The Great Debaters
In 1935 Melvin B. Tolson (Denzel Washington) was a labor activist and Speech and English professor at the all-black Wiley College in Texas. His passion for the spoken word is so profound he recruits the best students and creates the school’s first debate team, a team that will go on to do verbal battle with the cream of the crop at Harvard University in “The Great Debaters.”
Robin's Review: B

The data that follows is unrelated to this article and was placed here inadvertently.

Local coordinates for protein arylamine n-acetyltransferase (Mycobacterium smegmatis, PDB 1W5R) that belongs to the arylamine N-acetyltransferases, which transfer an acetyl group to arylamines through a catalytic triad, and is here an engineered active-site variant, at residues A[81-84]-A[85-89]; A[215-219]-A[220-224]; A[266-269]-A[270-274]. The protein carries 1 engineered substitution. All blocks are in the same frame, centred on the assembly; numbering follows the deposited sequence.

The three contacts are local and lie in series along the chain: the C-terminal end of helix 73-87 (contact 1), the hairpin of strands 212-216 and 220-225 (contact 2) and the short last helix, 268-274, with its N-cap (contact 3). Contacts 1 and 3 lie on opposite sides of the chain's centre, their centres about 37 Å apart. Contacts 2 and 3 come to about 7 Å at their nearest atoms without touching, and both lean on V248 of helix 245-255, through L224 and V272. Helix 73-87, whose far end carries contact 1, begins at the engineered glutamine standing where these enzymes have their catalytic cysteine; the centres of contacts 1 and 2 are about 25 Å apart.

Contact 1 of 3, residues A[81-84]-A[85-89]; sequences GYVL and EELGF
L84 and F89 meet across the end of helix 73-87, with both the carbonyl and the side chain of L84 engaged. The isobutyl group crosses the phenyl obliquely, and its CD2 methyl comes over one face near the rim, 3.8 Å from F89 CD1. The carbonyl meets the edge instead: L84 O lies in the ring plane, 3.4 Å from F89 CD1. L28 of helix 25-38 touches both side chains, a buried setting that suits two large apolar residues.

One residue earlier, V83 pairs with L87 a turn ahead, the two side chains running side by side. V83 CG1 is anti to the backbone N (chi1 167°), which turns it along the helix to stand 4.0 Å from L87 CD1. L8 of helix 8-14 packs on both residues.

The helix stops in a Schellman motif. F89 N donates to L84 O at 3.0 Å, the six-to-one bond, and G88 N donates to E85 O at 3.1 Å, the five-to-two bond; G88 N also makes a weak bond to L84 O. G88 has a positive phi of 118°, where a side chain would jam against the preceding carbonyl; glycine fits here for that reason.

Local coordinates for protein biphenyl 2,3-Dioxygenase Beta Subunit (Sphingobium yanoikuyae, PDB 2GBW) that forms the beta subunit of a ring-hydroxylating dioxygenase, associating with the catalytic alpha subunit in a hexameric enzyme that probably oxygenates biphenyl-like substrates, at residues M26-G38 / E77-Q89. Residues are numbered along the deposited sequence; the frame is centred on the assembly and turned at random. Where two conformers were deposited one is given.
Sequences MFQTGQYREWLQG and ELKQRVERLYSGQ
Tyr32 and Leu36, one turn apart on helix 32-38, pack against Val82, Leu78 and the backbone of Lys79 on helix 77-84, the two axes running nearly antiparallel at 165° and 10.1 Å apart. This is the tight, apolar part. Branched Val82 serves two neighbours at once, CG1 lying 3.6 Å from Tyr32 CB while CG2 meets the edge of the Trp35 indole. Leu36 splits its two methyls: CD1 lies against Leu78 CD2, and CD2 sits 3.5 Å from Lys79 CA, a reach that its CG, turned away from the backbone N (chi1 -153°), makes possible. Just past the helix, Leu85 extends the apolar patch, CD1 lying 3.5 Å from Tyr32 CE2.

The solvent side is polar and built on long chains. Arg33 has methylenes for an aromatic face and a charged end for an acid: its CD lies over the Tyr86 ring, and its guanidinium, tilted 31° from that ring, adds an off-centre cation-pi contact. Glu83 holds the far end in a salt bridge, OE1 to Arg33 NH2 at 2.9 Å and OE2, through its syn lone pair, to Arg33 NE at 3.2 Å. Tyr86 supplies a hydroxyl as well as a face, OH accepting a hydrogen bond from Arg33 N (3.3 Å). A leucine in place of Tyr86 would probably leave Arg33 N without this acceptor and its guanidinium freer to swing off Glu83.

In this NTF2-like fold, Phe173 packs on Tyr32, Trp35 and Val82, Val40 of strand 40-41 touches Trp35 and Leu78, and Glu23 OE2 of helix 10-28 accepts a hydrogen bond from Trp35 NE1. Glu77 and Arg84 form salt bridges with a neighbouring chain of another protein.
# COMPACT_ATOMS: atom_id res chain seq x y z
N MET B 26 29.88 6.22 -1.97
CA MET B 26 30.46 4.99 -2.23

Denzel Washington, in his sophomore directing effort (his first was 2002’s “Antwone Fisher”), shows a firm hand with the adapted screenplay by Robert Eisele from his story with Jeffrey Porro (from the Tony Scherman article). Washington is the star of “The Great Debaters” but the helmer gives his costars – Forest Whitaker, Nate Parker, Jurnee Smollett, Denzel Whitaker (no relation to Washington or Whitaker) – equal shrift in this inspirational period story. Melvin Tolson was ahead of his time as both educator and union activist as he toiled to unite the local workers and his students into cohesive forces of both labor and education. His passion for debate, though, prompts him to audition Wiley College students to form the school’s very first debate team. Tolson weeds through the applicants and finally selects three special students – firebrand Henry Lowe (Nate Parker), the son of the school’s president, James Farmer, Jr. (Denzel Whitaker) and a talented young woman, Samantha Booke (Jurnee Smollett) – to represent the school. The Wiley debaters hone their skills and, after a rough start, begin to win against the competition. Tolson’s grand plan is to bring his savvy team to the Holy Grail – the competition against the best, the Harvard University debate team. Remember, this is back in 1935 and the Civil Rights movement is but a dream for America’s black population so the educator faces enormous social obstacles to make his vision come true. Through Tolson and his team’s hard work and dedication, the obstacles are broken down, culminating in the film’s big finale, the debate with Harvard that is broadcast to radios across America. Inspirational movies, of both body and mind, have been with us almost as long as the movies have. True life sports story’s, like “Friday Night Lights,” “Glory Road” and “Rudy,” show that the underdog can become the top dog if the players believe in themselves and each other. Others, like “A Beautiful Mind,” hit home that one could overcome any obstacles, including mental illness. “The Great Debaters” combines the inspirational movie types into a story that is about team spirit and faith that will end in Tolson’s team becoming true winners. Washington has obvious talent as a helmer, having learned from the best over his long career, and shows assurance in telling the story about Tolson and his debate team and their trials and tribulations. However, he also delves into the social fabric of the South circa 1935, showing the prejudice and violence of the time toward himself and his students. This makes “The Great Debaters” more than just an inspiring film. It is also a history lesson about an America that is at the dawn of social change where equality is no longer judged by skin color. The helmer balances the two themes into a unified whole. Having a major movie star as the film’s director shows a degree of clout in recruiting a top-notch behind-the-camera crew. Lenser Philippe Rousselot captures the look and feel of the time. Original music by James Newton Howard and Peter Golub adds to the inspirational tone of “The Great Debaters.” Production design by David J. Bomba, art direction by John R. Jensen and costume design by Sharen Davis all lend to the film’s verisimilitude. The Great Debaters” is a good movie but hard pressed to garner award consideration against the outstanding competition of the 2007 movie year. Nonetheless, it should find a solid audience with its inspired story and attractive cast that will do well with younger auds, too.